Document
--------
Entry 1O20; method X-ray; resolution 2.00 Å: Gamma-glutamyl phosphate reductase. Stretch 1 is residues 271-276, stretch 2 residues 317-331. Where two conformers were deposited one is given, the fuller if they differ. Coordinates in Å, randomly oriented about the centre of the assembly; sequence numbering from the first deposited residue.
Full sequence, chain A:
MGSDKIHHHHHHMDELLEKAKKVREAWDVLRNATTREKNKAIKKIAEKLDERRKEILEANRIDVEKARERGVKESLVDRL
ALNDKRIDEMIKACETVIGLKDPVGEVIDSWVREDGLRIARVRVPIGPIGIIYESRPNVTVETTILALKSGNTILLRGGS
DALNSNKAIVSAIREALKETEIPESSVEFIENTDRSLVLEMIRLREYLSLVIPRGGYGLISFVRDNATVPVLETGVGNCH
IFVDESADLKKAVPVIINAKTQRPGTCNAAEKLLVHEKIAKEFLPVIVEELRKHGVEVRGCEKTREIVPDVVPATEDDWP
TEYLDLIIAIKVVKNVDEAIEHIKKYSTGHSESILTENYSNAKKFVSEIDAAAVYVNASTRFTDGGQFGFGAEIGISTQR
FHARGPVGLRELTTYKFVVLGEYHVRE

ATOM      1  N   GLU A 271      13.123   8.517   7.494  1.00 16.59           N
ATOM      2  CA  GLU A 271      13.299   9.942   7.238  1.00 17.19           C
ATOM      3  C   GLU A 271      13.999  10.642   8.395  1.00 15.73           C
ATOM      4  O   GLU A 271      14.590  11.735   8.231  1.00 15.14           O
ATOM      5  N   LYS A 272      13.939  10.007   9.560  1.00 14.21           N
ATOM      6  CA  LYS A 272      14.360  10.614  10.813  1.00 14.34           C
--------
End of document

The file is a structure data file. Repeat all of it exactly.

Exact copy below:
Entry 1O20; method X-ray; resolution 2.00 Å: Gamma-glutamyl phosphate reductase. Stretch 1 is residues 271-276, stretch 2 residues 317-331. Where two conformers were deposited one is given, the fuller if they differ. Coordinates in Å, randomly oriented about the centre of the assembly; sequence numbering from the first deposited residue.
Full sequence, chain A:
MGSDKIHHHHHHMDELLEKAKKVREAWDVLRNATTREKNKAIKKIAEKLDERRKEILEANRIDVEKARERGVKESLVDRL
ALNDKRIDEMIKACETVIGLKDPVGEVIDSWVREDGLRIARVRVPIGPIGIIYESRPNVTVETTILALKSGNTILLRGGS
DALNSNKAIVSAIREALKETEIPESSVEFIENTDRSLVLEMIRLREYLSLVIPRGGYGLISFVRDNATVPVLETGVGNCH
IFVDESADLKKAVPVIINAKTQRPGTCNAAEKLLVHEKIAKEFLPVIVEELRKHGVEVRGCEKTREIVPDVVPATEDDWP
TEYLDLIIAIKVVKNVDEAIEHIKKYSTGHSESILTENYSNAKKFVSEIDAAAVYVNASTRFTDGGQFGFGAEIGISTQR
FHARGPVGLRELTTYKFVVLGEYHVRE

ATOM      1  N   GLU A 271      13.123   8.517   7.494  1.00 16.59           N
ATOM      2  CA  GLU A 271      13.299   9.942   7.238  1.00 17.19           C
ATOM      3  C   GLU A 271      13.999  10.642   8.395  1.00 15.73           C
ATOM      4  O   GLU A 271      14.590  11.735   8.231  1.00 15.14           O
ATOM      5  N   LYS A 272      13.939  10.007   9.560  1.00 14.21           N
ATOM      6  CA  LYS A 272      14.360  10.614  10.813  1.00 14.34           C